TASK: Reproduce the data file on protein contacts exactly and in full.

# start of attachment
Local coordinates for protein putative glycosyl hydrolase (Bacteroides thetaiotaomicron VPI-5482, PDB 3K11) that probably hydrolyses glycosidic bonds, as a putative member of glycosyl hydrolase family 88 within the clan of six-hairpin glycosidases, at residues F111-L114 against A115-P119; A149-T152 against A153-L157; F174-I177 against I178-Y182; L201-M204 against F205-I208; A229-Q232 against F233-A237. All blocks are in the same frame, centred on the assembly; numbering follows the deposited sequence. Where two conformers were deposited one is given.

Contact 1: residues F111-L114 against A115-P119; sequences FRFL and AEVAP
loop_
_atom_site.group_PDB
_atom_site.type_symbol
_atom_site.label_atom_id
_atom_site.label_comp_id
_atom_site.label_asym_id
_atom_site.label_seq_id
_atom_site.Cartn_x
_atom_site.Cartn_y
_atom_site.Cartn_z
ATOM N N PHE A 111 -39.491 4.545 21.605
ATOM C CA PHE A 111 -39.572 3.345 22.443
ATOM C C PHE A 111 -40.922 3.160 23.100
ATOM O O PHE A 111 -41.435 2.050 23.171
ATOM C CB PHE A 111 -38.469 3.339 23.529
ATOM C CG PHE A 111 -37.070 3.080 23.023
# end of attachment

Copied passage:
Local coordinates for protein putative glycosyl hydrolase (Bacteroides thetaiotaomicron VPI-5482, PDB 3K11) that probably hydrolyses glycosidic bonds, as a putative member of glycosyl hydrolase family 88 within the clan of six-hairpin glycosidases, at residues F111-L114 against A115-P119; A149-T152 against A153-L157; F174-I177 against I178-Y182; L201-M204 against F205-I208; A229-Q232 against F233-A237. All blocks are in the same frame, centred on the assembly; numbering follows the deposited sequence. Where two conformers were deposited one is given.

Contact 1: residues F111-L114 against A115-P119; sequences FRFL and AEVAP
loop_
_atom_site.group_PDB
_atom_site.type_symbol
_atom_site.label_atom_id
_atom_site.label_comp_id
_atom_site.label_asym_id
_atom_site.label_seq_id
_atom_site.Cartn_x
_atom_site.Cartn_y
_atom_site.Cartn_z
ATOM N N PHE A 111 -39.491 4.545 21.605
ATOM C CA PHE A 111 -39.572 3.345 22.443
ATOM C C PHE A 111 -40.922 3.160 23.100
ATOM O O PHE A 111 -41.435 2.050 23.171
ATOM C CB PHE A 111 -38.469 3.339 23.529
ATOM C CG PHE A 111 -37.070 3.080 23.023